Aim: To evaluate stereoacuity and the factors that can influence stereopsis in children with unilateral pseudophakia. Methods: Charts of 38 patients who were diagnosed as having unilateral cataract and underwent cataract extraction with primary intraocular lens implantation were retrospectively reviewed. Data were collected on gender, age, race, age at presentation and the surgery, cataract types, the presence of strabismus before and after cataract extraction, refractive error and the presence of anisometropia, best corrected visual acuity (VA) of both eyes and stereoacuity. Results: Thirty-eight patients were divided into two groups. Group I had 21 patients whose stereopsis was better than 400 s of arc. Seventeen patients in group II had stereopsis poorer than 400 s of arc. The mean ages at presentation and surgery were 4.9 and 6.3 years in group I and 2.7 and 3.0 in group II, respectively (p = 0.046,0.007). Posterior lenticonus was the most common cataract type in both groups (p = 0.20). Strabismus was more frequently associated with group II. Those who had no strabismus before and after cataract surgery were 66.7% in group I and 47.1% in group II (p = 0.02). Fifty-two per cent of patients in group I had a VA of 20/40 or better, but in group II, only one patient had a VA of 20/40 (p<0.001). With a VA of 20/40 or better as the reference level, the odds of having good stereopsis decreased significantly if VA in the eye with the cataract was less than 20/60 based on the multiple regression logistic analysis (OR 0.03, p = 0.0027). Conclusion: Stereopsis was better in children with later manifesting cataracts, in the absence of strabismus and in cases with a good postoperative VA. The postoperative VA was the most important factor affecting the outcome of stereopsis in children with unilateral pseudophakia.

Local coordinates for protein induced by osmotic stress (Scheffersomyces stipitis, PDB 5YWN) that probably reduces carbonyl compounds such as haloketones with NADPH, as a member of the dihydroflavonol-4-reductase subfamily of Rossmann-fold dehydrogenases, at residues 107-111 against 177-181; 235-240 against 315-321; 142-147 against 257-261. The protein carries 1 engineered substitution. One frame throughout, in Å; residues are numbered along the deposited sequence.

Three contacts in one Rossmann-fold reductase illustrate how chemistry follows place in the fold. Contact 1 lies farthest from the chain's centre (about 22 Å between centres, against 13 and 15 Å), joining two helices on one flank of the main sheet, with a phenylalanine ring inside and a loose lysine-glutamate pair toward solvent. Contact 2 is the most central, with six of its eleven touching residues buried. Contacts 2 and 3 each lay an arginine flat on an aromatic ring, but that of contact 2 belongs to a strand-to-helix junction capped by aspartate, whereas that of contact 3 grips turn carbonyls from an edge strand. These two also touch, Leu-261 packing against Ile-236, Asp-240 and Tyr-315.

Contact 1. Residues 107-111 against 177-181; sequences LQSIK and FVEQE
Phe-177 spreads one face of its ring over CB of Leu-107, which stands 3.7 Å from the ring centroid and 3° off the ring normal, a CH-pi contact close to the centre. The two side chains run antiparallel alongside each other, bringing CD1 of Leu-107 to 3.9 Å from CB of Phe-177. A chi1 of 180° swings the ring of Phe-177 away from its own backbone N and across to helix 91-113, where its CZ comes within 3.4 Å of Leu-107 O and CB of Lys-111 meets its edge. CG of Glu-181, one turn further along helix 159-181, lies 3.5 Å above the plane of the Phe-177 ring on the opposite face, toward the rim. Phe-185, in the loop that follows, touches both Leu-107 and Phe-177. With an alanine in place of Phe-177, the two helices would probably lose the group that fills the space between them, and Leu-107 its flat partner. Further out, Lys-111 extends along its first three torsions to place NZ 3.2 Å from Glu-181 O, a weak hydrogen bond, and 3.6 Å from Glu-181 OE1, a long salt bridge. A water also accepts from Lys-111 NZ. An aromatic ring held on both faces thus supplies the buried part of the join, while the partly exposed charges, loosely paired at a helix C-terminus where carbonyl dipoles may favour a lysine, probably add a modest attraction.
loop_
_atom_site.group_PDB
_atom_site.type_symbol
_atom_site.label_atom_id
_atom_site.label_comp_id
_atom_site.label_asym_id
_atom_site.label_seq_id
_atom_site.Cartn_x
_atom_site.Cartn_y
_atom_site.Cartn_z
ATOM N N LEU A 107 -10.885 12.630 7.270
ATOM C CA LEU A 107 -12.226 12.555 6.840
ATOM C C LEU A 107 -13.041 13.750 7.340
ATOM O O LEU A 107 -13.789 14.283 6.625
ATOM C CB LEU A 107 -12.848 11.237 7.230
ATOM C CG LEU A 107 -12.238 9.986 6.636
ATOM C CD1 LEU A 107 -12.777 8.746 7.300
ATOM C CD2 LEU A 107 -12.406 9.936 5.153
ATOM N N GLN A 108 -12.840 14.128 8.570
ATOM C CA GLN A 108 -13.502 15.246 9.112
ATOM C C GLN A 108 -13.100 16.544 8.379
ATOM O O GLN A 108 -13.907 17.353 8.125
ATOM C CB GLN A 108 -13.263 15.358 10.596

ASJC Scopus subject areas
- Sensory Systems
- Cellular and Molecular Neuroscience